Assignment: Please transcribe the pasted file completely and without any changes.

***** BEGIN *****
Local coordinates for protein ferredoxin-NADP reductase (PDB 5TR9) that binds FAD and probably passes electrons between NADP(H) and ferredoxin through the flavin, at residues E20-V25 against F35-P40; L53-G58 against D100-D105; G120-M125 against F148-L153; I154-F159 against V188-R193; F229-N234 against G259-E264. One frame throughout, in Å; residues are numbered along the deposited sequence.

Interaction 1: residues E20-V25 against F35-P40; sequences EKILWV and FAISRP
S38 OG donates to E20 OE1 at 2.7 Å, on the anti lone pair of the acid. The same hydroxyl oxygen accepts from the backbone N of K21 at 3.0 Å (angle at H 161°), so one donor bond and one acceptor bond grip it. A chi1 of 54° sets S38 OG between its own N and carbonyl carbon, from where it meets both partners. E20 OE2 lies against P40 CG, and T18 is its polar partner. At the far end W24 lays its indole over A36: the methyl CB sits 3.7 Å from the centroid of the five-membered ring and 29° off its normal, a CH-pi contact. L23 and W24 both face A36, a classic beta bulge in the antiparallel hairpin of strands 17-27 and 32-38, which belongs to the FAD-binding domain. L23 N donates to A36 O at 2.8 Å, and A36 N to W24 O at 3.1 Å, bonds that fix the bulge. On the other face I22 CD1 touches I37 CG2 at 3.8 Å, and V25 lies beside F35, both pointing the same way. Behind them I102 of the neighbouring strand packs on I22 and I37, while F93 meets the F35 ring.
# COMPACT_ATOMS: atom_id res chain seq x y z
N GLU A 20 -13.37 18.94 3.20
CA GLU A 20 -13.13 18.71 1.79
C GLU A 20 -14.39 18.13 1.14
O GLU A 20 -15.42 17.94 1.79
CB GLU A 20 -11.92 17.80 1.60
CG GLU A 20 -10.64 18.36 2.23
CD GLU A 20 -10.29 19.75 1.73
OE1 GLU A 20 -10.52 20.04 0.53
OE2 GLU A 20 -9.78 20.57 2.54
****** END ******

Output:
Local coordinates for protein ferredoxin-NADP reductase (PDB 5TR9) that binds FAD and probably passes electrons between NADP(H) and ferredoxin through the flavin, at residues E20-V25 against F35-P40; L53-G58 against D100-D105; G120-M125 against F148-L153; I154-F159 against V188-R193; F229-N234 against G259-E264. One frame throughout, in Å; residues are numbered along the deposited sequence.

Interaction 1: residues E20-V25 against F35-P40; sequences EKILWV and FAISRP
S38 OG donates to E20 OE1 at 2.7 Å, on the anti lone pair of the acid. The same hydroxyl oxygen accepts from the backbone N of K21 at 3.0 Å (angle at H 161°), so one donor bond and one acceptor bond grip it. A chi1 of 54° sets S38 OG between its own N and carbonyl carbon, from where it meets both partners. E20 OE2 lies against P40 CG, and T18 is its polar partner. At the far end W24 lays its indole over A36: the methyl CB sits 3.7 Å from the centroid of the five-membered ring and 29° off its normal, a CH-pi contact. L23 and W24 both face A36, a classic beta bulge in the antiparallel hairpin of strands 17-27 and 32-38, which belongs to the FAD-binding domain. L23 N donates to A36 O at 2.8 Å, and A36 N to W24 O at 3.1 Å, bonds that fix the bulge. On the other face I22 CD1 touches I37 CG2 at 3.8 Å, and V25 lies beside F35, both pointing the same way. Behind them I102 of the neighbouring strand packs on I22 and I37, while F93 meets the F35 ring.
# COMPACT_ATOMS: atom_id res chain seq x y z
N GLU A 20 -13.37 18.94 3.20
CA GLU A 20 -13.13 18.71 1.79
C GLU A 20 -14.39 18.13 1.14
O GLU A 20 -15.42 17.94 1.79
CB GLU A 20 -11.92 17.80 1.60
CG GLU A 20 -10.64 18.36 2.23
CD GLU A 20 -10.29 19.75 1.73
OE1 GLU A 20 -10.52 20.04 0.53
OE2 GLU A 20 -9.78 20.57 2.54